Gislebertus, Last Judgment, 1120-1135
ROMANESQUE MANUSCRIPTS
AND
TAPESTRIES
Illuminated manuscripts and other two-dimensional works of art show the same kind of vigorous
exaggeration that is evident in Gislebertus’ Last Judgment relief. Strong gesture, proportions that are
stretched or squashed to fit a space, and drapery that creates linear patterns rather than three-dimensional
folds are typical of Romanesque painting. One of the most important works of the period is the Bayeux
Tapestry, made in the second half of the eleventh century. The piece is actually embroidery rather than a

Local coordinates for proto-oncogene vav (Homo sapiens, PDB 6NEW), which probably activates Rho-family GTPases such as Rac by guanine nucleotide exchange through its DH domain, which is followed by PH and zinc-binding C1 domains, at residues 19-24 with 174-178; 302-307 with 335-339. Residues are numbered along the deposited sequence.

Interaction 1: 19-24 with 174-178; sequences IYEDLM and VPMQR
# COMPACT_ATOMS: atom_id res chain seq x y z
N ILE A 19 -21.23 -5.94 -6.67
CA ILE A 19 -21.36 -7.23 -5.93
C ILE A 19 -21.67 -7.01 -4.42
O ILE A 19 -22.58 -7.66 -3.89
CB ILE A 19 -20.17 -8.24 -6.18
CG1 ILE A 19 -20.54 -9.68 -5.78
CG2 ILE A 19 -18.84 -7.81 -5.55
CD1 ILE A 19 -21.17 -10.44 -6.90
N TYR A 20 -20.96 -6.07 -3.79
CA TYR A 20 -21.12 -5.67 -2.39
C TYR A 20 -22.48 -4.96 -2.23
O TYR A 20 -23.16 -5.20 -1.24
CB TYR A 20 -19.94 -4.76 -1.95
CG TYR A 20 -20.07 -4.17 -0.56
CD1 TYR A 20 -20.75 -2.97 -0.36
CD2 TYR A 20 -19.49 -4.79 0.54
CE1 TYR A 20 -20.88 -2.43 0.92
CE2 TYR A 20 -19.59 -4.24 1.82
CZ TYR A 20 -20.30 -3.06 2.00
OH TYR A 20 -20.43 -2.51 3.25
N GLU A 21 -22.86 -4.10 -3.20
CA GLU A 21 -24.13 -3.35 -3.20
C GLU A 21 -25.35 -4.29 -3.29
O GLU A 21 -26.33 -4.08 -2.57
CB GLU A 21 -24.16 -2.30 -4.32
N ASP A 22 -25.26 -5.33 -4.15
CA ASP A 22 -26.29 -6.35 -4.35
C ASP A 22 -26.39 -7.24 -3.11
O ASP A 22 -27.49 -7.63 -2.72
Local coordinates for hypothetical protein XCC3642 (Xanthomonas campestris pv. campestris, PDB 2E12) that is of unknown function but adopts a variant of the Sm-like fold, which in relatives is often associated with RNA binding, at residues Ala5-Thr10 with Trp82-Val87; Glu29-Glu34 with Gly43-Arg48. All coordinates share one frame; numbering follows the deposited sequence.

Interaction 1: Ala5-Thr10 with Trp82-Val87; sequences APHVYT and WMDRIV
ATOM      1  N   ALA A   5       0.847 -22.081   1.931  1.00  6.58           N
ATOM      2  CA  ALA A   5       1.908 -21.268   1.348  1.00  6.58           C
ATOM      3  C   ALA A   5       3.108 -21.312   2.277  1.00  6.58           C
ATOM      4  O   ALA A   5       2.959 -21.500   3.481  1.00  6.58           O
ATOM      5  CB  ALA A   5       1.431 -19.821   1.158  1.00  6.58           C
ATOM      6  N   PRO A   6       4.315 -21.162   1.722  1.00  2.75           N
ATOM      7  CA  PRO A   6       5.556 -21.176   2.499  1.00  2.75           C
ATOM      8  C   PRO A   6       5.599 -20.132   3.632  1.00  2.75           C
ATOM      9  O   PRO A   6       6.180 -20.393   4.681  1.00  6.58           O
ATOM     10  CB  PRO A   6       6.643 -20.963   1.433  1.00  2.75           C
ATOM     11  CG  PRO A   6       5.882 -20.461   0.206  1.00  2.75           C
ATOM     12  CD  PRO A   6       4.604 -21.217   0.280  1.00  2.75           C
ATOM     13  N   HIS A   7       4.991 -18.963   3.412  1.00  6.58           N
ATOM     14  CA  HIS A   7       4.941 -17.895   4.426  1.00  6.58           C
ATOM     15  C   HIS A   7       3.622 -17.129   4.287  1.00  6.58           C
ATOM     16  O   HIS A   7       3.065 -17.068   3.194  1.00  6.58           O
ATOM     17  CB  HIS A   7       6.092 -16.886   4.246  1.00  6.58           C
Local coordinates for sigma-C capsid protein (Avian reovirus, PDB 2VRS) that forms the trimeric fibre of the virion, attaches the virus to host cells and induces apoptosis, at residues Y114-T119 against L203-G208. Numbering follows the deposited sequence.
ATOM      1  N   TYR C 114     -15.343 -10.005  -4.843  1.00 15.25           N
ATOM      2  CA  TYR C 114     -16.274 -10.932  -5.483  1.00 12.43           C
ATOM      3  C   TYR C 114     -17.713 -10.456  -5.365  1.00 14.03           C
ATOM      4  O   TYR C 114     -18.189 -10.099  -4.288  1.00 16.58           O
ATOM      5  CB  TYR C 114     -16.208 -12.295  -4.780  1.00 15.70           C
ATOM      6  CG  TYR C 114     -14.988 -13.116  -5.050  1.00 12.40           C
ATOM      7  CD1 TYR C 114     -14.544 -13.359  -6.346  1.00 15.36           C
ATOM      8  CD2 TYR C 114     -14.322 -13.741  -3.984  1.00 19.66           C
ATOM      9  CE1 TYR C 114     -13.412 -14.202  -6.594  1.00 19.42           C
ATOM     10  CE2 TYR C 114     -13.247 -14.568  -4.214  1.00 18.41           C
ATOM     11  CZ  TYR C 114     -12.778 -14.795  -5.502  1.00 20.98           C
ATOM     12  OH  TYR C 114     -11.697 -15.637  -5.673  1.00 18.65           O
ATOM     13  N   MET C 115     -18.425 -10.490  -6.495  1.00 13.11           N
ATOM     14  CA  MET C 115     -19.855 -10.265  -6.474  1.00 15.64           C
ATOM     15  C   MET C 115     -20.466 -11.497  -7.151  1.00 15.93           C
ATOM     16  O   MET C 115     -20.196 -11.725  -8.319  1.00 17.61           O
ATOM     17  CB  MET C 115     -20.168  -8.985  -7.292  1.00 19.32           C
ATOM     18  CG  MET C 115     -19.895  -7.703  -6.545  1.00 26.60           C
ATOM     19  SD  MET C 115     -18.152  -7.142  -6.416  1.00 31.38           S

woven tapestry, and it was likely made by women in northern France. In about fifty separate scenes, the
tapestry illustrates the story of the Norman Conquest, in which William the Conqueror gained the throne
of England. The important figures are all clearly identified by their costumes or facial features. Battle
scenes, ships, feasts, and hundreds of other details are included in a direct, and sometimes amusing, style.
The figures in the top and bottom margins sometimes provide commentaries on the scene above.
Section of the Bayeux Tapestry, showing King Harold enthroned.
See the entire Bayeux tapestry with English translations of the inscriptions.
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